Medieval wisdom of crowds

Posted: May 6, 2009 in CRM
Tags: , ,

I wanted to write a piece about the wisdom of crowds for a long time but I needed a clip from Monty Python’s “Holy Grail” to make it work.  After a lot of procrastinating I went to YouTube, did the hard work of reviewing all of the Python clips and found the right one.  There is no limit to the effort I will make to write a piece — this research was physically demanding and my sides still ache.

If you are a Python fan you might want to review the clip for sheer fun and even if wacky British humor is not your cup of tea, watching the clip will enhance your understanding of what I am going to say.  So, go ahead, take a look.  I will wait.  Really, it’s OK, there’s a recession on and I have the time.  It’s a little over four minutes.

Ok, welcome back.

If you cheated and just forged ahead without the benefit of Michael Palin and the gang, the clip is a medieval mob scene in which the mob, convinced that a woman is a witch, asks permission from the local knight to burn the witch at the stake.  The knight is skeptical of the claim.  The mob has dressed the poor woman in a witch’s costume and given her a conical hat and fake carrot nose.

The whole scene is contrived and at first you expect the knight through tortured reasoning with the crowd to convince them that the woman is not a witch.  I will leave it to you to watch the clip to find out how the woman is nonetheless condemned and the gods of comedy are served.

My point for a long time, which this clip illustrates, has been that the wisdom of crowds is only as good as the crowd.  That’s because you can’t get new information by asking what people already know.  Those people believed in witches, even the knight, so it was easy to proceed from that error to a burning at the stake.  New information and, hopefully truth, comes from research including setting up an experiment, collecting data and then careful and dispassionate analysis of the data.

Monty Python’s mob simply illustrates that a crowd can pool its existing knowledgebase to provide accurate feedback of group-think.  It also cleverly illustrates Mark Twain’s brilliant observation that “It ain’t what you don’t know that gets you into trouble.  It’s what you know for sure that just ain’t so.”  At least by Twain’s time we weren’t burning witches.

My point is that in our rush to embrace all things social we run the risk of acting — with all good intentions — like that mob and that’s especially unhelpful because no one has been given the knight’s job of playing devil’s advocate.  I think we can take too much as fact just because it comes from a community of customers, especially if that community has no controls. 

To be sure, there are valid and useful things to be gleaned from customer feedback but feedback is only the first step.  Ideally, feedback should give us some testable hypotheses from which we can extract true knowledge.  All the testing in the world would not have helped the woman in the movie, but that’s the essence of comedy.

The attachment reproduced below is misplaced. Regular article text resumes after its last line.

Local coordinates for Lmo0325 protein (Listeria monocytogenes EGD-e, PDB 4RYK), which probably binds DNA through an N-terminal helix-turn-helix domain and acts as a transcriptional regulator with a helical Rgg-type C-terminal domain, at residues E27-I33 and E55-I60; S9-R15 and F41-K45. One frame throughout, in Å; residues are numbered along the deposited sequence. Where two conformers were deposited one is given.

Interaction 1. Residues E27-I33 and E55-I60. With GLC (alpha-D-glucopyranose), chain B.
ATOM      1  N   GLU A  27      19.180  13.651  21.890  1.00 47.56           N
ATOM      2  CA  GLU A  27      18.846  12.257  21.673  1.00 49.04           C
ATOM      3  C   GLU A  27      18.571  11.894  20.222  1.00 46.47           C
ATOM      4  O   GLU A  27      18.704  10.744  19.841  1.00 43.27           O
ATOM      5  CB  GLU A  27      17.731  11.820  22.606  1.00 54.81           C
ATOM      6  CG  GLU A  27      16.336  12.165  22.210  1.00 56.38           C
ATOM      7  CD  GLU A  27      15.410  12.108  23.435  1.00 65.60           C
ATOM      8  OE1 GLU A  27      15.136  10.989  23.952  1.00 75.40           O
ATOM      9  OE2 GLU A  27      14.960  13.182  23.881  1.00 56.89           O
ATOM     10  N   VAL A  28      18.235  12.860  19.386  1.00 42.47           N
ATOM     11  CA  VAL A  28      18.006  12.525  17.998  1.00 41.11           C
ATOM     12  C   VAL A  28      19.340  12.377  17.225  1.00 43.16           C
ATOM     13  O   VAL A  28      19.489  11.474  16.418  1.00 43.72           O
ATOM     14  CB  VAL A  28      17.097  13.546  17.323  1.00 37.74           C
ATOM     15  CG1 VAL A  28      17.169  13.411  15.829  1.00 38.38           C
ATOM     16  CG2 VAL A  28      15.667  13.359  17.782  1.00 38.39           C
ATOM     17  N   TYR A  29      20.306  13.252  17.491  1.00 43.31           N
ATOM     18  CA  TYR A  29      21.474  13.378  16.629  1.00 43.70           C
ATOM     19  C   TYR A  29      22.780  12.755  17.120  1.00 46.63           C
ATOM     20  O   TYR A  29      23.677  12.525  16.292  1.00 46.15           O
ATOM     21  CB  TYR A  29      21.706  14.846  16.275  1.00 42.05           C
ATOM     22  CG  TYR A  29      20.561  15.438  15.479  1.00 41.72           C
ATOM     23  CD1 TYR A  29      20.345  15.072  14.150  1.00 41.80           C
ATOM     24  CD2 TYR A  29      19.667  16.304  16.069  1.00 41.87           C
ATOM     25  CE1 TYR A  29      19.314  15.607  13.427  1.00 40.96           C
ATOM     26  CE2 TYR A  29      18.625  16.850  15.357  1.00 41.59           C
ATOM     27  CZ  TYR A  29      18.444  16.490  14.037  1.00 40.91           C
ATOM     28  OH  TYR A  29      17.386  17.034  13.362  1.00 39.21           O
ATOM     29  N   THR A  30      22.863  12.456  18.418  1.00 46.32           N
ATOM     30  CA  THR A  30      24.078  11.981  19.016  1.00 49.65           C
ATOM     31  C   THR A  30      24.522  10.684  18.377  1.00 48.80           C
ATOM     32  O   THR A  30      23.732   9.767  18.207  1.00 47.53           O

The film clip, and the wisdom of crowds, shows the difference between feedback and discovery.  We can run our companies pretty well using feedback most of the time but unless there is a little discovery mixed in and unless the lessons of the discovery process are put to use, we can find ourselves in trouble.

Last week we saw an example.  Chrysler got ready for a bankruptcy filing and GM is not far behind.  In their histories, both companies spent prodigious sums gathering customer feedback.  It showed how much customers liked big cars (maybe that’s all they knew?) and the car companies used the information to justify building even bigger cars and trucks.  I wonder if these companies bothered to ask what people felt about climate change or the high price of fuel.  Since public perception and opinion can change much faster than a company can design and develop cars with higher fuel efficiency, it might have been good to know those things.

Customers can tell us an awful lot but we have to ask the right questions and we have to step out of our contemporary biases.  Technology can do a lot to automate and speed up the asking process but the human element is still important.  We still have to ask the right questions and not flinch when we get the answers.

Comments
  1. cfulbright says:

    Denis,

    Speaking of the wisdom of crowds, the conventional wisdom is that US car companies are doing badly because they make large cars, while Japanese companies are doing well because they make Priuses.

    But when you look at Japanese cars offered in America, they look a lot like US cars. Toyota Camry=Ford Taurus=Honda Accord=Nissan Maxima. Ford, GM, Nissan, Toyota trucks look alike and weigh as much. Sure, Toyota offers the Prius that gets good stop-and-go mileage but no better highway mileage than other cars. But Priuses were only 1% of US auto sales in 2008.

    What’s hurt US automakers is what is driving US state, and local governments bankrupt – grossly inflated and unsustainable personnel costs. It was widely reported that US car companies pay an average of $75/hour in salary and benefits for line workers, compared to $49/hour at Japanese-owned factories in the US.

    This is directly attributable to unions negotiating high wages, pensions, and health insurance in good times, and companies and governments now have no ability to drive those costs back down in bad times.

    As is the case now with governments trying to increase taxes to balance their budgets, car company critics are looking at the revenue side of the balance sheet, when they should be looking at the expense side. And with personnel costs becoming a larger share of the expense side, the only way to turn a profit will be to take an axe to personnel costs.

    Cary

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